Can I compare LED and HID grow lights using photosynthetic photon flux density (PPFD) as a unit of measure?


There are a lot of comparisons of LED and HID lights for growing plants. Most use watts for the comparisons of such things like taut efficiency and heat vs. light, but I would like to see a comparison using photosynthetic photon flux density (PPFD) as units of measure.

For example, if plants do well with 300 umol/m2/s from an HID light (knowing that only a portion of the light spectrum from an HID light is efficiently used by plants, even if it falls within photosynthetically active radiation—400 to 700 nanometers), what is a comparable number of umol/m2/s from LEDs that will produce similar growth results? This is assuming the LEDs are emitting wavelengths efficiently used by plants—roughly 400 to 500 nm and 600 to 700 nm on a 1:7 ratio of the two wavelength regions. I know there are many issues here, but please assume I have a reasonable understanding of them except this one. I haven’t found anything on this yet. Hoping for an answer.


Thank you for your great question. PPFD (expressed in umol/m2/s) is currently the best measurement horticulturists have to determine how much usable light energy there is. Unfortunately, a PPFD reading gives us the total photon flux density between 400-700 nm without taking into consideration the nanometers to which chlorophyll a and b are most sensitive. That being said, the amount of umol/m2/s or PPFD required to produce optimal growth with LED lighting should be slightly lower than with other horticultural light sources (this is assuming the LEDs are emitting the optimal nanometers for photosynthesis).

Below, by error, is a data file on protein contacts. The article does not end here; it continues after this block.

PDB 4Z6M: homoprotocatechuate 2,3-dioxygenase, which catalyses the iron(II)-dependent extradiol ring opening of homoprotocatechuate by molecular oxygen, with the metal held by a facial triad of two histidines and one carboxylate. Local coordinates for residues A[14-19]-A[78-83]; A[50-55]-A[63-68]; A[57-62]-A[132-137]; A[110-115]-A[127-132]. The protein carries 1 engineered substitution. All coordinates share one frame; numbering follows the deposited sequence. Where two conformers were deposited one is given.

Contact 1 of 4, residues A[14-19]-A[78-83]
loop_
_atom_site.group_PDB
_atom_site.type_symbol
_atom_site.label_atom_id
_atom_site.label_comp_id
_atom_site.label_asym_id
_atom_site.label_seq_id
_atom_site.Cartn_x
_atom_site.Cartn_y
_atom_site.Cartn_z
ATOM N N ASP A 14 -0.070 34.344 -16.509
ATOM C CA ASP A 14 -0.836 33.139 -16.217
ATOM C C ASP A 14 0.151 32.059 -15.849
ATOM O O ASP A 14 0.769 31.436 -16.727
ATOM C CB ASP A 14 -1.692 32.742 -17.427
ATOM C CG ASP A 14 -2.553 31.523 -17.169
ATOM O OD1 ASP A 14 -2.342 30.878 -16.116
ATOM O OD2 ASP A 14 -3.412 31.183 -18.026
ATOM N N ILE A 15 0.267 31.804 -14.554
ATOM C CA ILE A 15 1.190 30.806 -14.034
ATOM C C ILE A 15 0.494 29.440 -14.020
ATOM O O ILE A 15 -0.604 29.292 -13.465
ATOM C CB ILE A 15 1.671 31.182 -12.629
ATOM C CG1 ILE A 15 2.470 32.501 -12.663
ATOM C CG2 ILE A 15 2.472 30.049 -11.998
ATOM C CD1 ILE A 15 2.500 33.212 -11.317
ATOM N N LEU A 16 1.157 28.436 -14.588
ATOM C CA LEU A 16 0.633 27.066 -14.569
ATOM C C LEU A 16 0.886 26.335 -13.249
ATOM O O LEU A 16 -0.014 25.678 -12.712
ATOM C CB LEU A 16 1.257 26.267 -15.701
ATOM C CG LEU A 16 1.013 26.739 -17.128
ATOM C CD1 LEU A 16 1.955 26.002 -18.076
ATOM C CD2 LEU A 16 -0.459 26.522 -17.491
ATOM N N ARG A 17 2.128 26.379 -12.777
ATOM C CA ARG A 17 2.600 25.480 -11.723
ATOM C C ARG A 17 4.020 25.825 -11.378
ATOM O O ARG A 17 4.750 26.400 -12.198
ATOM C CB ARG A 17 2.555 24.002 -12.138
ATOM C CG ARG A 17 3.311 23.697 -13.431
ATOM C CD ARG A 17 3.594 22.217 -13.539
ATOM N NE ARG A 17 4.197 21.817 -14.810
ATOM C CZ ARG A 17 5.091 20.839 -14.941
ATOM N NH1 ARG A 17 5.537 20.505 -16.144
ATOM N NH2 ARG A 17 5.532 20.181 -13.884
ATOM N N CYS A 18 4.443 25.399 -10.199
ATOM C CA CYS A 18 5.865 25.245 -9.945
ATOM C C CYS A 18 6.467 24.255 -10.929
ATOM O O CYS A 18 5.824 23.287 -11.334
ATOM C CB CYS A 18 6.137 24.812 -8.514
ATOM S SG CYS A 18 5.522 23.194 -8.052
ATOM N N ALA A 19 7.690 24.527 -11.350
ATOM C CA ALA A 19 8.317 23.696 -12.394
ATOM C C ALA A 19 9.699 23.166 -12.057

In theory, horticultural LEDs should also be able to produce higher PPFD readings per watt of energy consumed than other light technologies because of their ability to tailor their light output to specific nanometers. I’m afraid until we have a way to accurately measure individual nanometers within the range of photosynthentically active radiation (PAR), comparing horticultural LEDs to other horticultural lighting technologies is a bit like comparing apples to oranges.

Thanks again for your question!

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Erik Biksa holds a diploma in agriculture with majors in fertilizer sciences and crop production. Erik has amassed over 18 years of indoor gardening experience and intensive research. Since first appearing in Maximum Yield in 1999, the “Ask Erik” column and numerous articles have reached growers throughout the world.  Full Bio